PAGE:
Were it not for the novelty of a teenager sounding wise beyond her years, I’m not sure You Don’t Know would have done as well as it did. Shapiro’s voice is great, and you can see why she caused such a fuss at the time, but the song is too stately and rather dull, ultimately going nowhere. It’s all very well to sound mature, but the team behind her would have done better to try and capture her youthful energy at the same time – something they would achieve with her follow-up single later in the year.

Written by: John Schroeder & Mike Hawker

Producer: Norrie Paramor

Weeks at number 1: 3 (10-30 August)

Births:

Felt singer-songwriter Lawrence – 12 August 
Actress Saskia Reeves – 16 August
Tears for Fears singer Roland Orzabal – 22 August 

122. Eden Kane – Well I Ask You (1961)

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Eden Kane’s time at the top of the charts came swiftly, and ended almost as quickly. Kane was born Richard Graham Sarstedt in March 1940. His family lived in New Delhi, India, and two of his younger brothers, Peter and Clive, would also become musicians. Peter even reached number 1 too, in 1969, with the ballad Where Do You Go To (My Lovely)?, and Clive had a number 3 hit in 1976 with a cover of My Resistance is Low, under the name Robin Sarstedt. The family moved to Kurseong to run a tea plantation, but when his father dies, Richard, his mother, brother and three sisters moved to the UK, settling in Norbury in Croydon. He became a big Bill Haley fan, and he and his brothers started a group called the Fabulous 5.

The next step towards fame came when Richard won a talent contest at Kings Road in Chelsea. The prize wasn’t very rock’n’roll – it was the chance to record an advertising jingle for Cadbury’s Drinking Chocolate. The song, Hot Chocolate Crazy, is a funny little ditty now, but it got him noticed due to plenty of airplay on Radio Luxembourg and it became the B-side of his first single, You Make Love So Well, on Pye Records. Sarstedt was a handsome man, so his looks would appeal to girls, but what about his name? His new management team, Philip Waddilove and Michael Barclay, christened him Eden Kane. The forename was due to the fashion for biblical names at the time, ie Adam Faith, and the surname came from Barclay’s love of the film Citizen Kane (1941). Kane moved to Decca, and his first single for them, Well I Ask You, had been written by Les Vandyke, a pseudonym for Johnny Worth, who had written both of Adam Faith’s number 1s, What Do You Want? and Poor Me. Overseeing production was Bunny Lewis, who had worked on three number 1s – David Whitfield’s Answer Me, Cara Mia, by Whitfield and Mantovani, and Only Sixteen by Craig Douglas.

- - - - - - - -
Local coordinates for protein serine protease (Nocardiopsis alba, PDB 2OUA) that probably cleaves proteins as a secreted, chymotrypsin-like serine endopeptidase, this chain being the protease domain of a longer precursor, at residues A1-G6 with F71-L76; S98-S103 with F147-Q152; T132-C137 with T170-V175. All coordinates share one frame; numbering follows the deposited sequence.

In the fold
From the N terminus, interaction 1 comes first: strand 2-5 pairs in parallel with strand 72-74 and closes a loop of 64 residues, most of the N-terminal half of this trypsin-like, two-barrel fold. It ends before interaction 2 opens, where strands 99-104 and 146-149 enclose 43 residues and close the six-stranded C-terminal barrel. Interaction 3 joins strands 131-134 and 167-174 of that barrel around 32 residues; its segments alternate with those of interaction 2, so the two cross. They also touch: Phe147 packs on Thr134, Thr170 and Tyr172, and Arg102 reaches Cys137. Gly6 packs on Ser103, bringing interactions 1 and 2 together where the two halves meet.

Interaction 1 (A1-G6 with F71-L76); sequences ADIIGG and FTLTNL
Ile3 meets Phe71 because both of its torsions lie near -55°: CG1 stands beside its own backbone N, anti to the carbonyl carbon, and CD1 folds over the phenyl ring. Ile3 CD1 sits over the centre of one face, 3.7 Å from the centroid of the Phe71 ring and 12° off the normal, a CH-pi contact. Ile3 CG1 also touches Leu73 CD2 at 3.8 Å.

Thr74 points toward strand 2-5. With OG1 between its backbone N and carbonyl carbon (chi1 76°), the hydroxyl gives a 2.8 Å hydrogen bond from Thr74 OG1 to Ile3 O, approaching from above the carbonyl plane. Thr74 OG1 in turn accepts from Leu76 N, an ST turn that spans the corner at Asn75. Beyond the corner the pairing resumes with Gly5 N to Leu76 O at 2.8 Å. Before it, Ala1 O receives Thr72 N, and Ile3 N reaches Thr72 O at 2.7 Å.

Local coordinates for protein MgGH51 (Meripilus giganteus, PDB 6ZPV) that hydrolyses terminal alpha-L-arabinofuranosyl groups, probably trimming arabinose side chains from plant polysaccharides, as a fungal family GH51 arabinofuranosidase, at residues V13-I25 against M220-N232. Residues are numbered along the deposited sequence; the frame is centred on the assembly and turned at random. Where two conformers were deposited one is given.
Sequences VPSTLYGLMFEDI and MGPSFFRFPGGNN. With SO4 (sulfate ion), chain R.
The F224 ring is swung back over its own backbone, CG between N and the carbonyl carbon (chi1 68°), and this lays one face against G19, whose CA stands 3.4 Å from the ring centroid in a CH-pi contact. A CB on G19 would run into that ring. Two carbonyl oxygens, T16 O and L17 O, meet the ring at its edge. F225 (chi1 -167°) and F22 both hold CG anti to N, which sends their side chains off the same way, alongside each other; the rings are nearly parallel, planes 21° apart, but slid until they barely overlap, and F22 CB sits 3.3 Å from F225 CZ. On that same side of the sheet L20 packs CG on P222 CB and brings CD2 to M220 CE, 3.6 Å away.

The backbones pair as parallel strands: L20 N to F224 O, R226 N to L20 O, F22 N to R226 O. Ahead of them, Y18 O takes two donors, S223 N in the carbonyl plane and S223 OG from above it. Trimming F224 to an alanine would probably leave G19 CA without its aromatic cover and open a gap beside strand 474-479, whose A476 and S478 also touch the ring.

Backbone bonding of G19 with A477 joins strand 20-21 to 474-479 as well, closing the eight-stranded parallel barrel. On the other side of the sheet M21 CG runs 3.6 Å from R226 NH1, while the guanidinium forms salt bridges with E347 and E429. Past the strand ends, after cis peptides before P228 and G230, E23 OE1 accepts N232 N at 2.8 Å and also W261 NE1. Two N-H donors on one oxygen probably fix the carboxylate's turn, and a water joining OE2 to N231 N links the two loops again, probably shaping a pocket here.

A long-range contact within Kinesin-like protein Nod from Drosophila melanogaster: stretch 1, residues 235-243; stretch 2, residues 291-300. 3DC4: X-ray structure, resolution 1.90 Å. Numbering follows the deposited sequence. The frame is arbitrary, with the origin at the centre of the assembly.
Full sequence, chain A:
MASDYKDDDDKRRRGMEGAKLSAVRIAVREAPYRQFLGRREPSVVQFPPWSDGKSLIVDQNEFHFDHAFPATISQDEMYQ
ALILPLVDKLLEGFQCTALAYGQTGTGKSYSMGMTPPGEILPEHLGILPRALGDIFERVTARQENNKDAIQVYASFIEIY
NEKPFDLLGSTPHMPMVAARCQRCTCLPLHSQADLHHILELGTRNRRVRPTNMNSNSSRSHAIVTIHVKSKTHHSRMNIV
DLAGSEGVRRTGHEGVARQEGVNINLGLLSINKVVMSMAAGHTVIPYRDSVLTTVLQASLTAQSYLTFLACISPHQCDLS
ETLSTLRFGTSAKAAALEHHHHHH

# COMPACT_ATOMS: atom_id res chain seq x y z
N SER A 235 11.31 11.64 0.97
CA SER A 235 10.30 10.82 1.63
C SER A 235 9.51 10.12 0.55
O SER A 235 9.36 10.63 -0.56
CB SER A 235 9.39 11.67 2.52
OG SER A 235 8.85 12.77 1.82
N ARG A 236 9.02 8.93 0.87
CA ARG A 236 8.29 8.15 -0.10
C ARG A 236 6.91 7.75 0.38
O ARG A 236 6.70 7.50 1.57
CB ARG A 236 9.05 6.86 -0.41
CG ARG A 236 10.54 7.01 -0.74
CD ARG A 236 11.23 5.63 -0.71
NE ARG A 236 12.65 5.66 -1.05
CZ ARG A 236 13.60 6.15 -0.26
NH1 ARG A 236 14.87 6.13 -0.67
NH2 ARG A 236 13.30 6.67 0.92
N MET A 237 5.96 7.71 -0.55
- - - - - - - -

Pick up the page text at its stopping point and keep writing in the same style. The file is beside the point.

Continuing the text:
Kane’s number 1 is your average slice of early 60s pop, and you can easily imagine it being sang by Faith, or Anthony Newley. It would also be at home as the TV theme to a cheeky sitcom. I can picture Sid James or Paul Shane winking at the camera when I hear the bawdy-sounding main hook. The cheeriness belies the fact Kane is mightily pissed off at this girl, who has treated him like crap and now expects to get him back. I’m not sure about the way Kane sings ‘Well I ask ya’, but at least he isn’t doing a Buddy Holly impression. I haven’t heard the follow-up single, Get Lost, but I really hope that it’s his answer to his relationship conundrum.

Kane’s next few singles all performed well, but his last hit came in 1964 during the height of the beat boom. He appeared on television shows with new acts like the Beatles and the Rolling Stones, but he saw the writing on the wall, and following a stint with his own TV show in Australia, he moved to California and became a producer. In 1972 the Sarstedt Brothers released an album, Worlds Apart Together, but it didn’t set the world alight the same way some of their solo singles had. Weirdly, in the 90s he became contracted to play several small parts in the various Star Trek spin-offs, – Star Trek: The Next Generation, Star Trek: Deep Space Nine and Star Trek: Voyager, and was credited as Richard Starstedt. These days he occasionally pops up on the nostalgia circuit alongside other stars of the era.

The drummer on Well I Ask You was Clem Cattini, who was a member of Johnny Kidd & the Pirates when they hit number 1 with Shakin’ All Over. Cattini’s name will be popping up many more times in this blog, as the session drummer holds the record for most appearances on UK number 1s – at least 42, some sources say more. The list of his best-selling appearances is simply staggering – an eclectic mix of artists including the Tornados, the Walker Brothers, Thunderclap Newman, Ken Dodd, T Rex, Benny Hill and Hot Chocolate, and his number 1s date right up to the (Is This the Way to ) Amarillo, the 2005 Comic Relief single by Tony Christie featuring Peter Kay. He was also considered by Jimmy Page as a possible drummer for Led Zeppelin. This man surely deserves some kind of award?

Written by: Les Vandyke

Producer: Bunny Lewis

Weeks at number 1: 1 (3-9 August)

Births:

Comedian Brian Conley – 7 August